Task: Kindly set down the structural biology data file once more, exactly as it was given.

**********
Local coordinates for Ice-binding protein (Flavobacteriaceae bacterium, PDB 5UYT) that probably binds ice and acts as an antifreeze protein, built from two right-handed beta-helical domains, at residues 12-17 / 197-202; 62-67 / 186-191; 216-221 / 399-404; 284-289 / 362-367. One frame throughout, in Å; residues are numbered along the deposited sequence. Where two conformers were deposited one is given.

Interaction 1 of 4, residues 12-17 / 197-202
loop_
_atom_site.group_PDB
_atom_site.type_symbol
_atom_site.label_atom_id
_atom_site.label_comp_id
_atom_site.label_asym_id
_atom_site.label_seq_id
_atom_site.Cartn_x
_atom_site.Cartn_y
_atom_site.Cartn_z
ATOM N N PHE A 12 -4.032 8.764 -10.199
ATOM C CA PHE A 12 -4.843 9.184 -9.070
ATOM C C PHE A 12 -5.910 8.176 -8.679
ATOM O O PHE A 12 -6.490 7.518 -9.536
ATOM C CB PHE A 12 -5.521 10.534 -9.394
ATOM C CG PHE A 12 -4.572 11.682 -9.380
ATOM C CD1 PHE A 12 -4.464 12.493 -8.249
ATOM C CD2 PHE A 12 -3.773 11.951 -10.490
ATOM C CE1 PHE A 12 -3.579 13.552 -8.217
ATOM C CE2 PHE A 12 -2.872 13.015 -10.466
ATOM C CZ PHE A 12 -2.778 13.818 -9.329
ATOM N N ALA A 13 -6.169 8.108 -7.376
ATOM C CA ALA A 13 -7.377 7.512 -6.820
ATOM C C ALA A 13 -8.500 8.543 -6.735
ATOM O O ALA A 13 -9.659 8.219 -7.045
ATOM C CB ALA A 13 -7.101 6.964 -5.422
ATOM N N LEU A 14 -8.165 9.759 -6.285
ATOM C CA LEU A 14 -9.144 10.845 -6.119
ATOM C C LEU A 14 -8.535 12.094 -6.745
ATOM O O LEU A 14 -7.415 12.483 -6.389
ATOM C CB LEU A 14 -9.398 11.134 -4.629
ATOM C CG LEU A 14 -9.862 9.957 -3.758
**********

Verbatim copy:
Local coordinates for Ice-binding protein (Flavobacteriaceae bacterium, PDB 5UYT) that probably binds ice and acts as an antifreeze protein, built from two right-handed beta-helical domains, at residues 12-17 / 197-202; 62-67 / 186-191; 216-221 / 399-404; 284-289 / 362-367. One frame throughout, in Å; residues are numbered along the deposited sequence. Where two conformers were deposited one is given.

Interaction 1 of 4, residues 12-17 / 197-202
loop_
_atom_site.group_PDB
_atom_site.type_symbol
_atom_site.label_atom_id
_atom_site.label_comp_id
_atom_site.label_asym_id
_atom_site.label_seq_id
_atom_site.Cartn_x
_atom_site.Cartn_y
_atom_site.Cartn_z
ATOM N N PHE A 12 -4.032 8.764 -10.199
ATOM C CA PHE A 12 -4.843 9.184 -9.070
ATOM C C PHE A 12 -5.910 8.176 -8.679
ATOM O O PHE A 12 -6.490 7.518 -9.536
ATOM C CB PHE A 12 -5.521 10.534 -9.394
ATOM C CG PHE A 12 -4.572 11.682 -9.380
ATOM C CD1 PHE A 12 -4.464 12.493 -8.249
ATOM C CD2 PHE A 12 -3.773 11.951 -10.490
ATOM C CE1 PHE A 12 -3.579 13.552 -8.217
ATOM C CE2 PHE A 12 -2.872 13.015 -10.466
ATOM C CZ PHE A 12 -2.778 13.818 -9.329
ATOM N N ALA A 13 -6.169 8.108 -7.376
ATOM C CA ALA A 13 -7.377 7.512 -6.820
ATOM C C ALA A 13 -8.500 8.543 -6.735
ATOM O O ALA A 13 -9.659 8.219 -7.045
ATOM C CB ALA A 13 -7.101 6.964 -5.422
ATOM N N LEU A 14 -8.165 9.759 -6.285
ATOM C CA LEU A 14 -9.144 10.845 -6.119
ATOM C C LEU A 14 -8.535 12.094 -6.745
ATOM O O LEU A 14 -7.415 12.483 -6.389
ATOM C CB LEU A 14 -9.398 11.134 -4.629
ATOM C CG LEU A 14 -9.862 9.957 -3.758